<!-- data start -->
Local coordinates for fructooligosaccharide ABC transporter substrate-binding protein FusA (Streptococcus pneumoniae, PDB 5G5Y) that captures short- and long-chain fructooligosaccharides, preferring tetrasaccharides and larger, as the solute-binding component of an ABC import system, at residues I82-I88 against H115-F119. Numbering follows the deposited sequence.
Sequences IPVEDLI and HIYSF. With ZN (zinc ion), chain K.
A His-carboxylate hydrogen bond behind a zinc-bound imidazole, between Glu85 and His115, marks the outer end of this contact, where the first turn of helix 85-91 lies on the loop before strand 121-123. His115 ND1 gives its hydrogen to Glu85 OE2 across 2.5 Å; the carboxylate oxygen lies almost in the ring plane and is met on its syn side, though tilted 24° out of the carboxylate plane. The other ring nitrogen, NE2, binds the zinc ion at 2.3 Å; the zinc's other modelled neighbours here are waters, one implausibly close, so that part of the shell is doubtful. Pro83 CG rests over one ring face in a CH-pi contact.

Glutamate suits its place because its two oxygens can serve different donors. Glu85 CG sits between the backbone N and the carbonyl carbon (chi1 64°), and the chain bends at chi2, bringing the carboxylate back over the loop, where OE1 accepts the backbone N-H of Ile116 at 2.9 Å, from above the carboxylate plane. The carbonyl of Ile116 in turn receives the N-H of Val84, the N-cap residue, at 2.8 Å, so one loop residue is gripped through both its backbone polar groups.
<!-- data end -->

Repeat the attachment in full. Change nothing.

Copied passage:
Local coordinates for fructooligosaccharide ABC transporter substrate-binding protein FusA (Streptococcus pneumoniae, PDB 5G5Y) that captures short- and long-chain fructooligosaccharides, preferring tetrasaccharides and larger, as the solute-binding component of an ABC import system, at residues I82-I88 against H115-F119. Numbering follows the deposited sequence.
Sequences IPVEDLI and HIYSF. With ZN (zinc ion), chain K.
A His-carboxylate hydrogen bond behind a zinc-bound imidazole, between Glu85 and His115, marks the outer end of this contact, where the first turn of helix 85-91 lies on the loop before strand 121-123. His115 ND1 gives its hydrogen to Glu85 OE2 across 2.5 Å; the carboxylate oxygen lies almost in the ring plane and is met on its syn side, though tilted 24° out of the carboxylate plane. The other ring nitrogen, NE2, binds the zinc ion at 2.3 Å; the zinc's other modelled neighbours here are waters, one implausibly close, so that part of the shell is doubtful. Pro83 CG rests over one ring face in a CH-pi contact.

Glutamate suits its place because its two oxygens can serve different donors. Glu85 CG sits between the backbone N and the carbonyl carbon (chi1 64°), and the chain bends at chi2, bringing the carboxylate back over the loop, where OE1 accepts the backbone N-H of Ile116 at 2.9 Å, from above the carboxylate plane. The carbonyl of Ile116 in turn receives the N-H of Val84, the N-cap residue, at 2.8 Å, so one loop residue is gripped through both its backbone polar groups.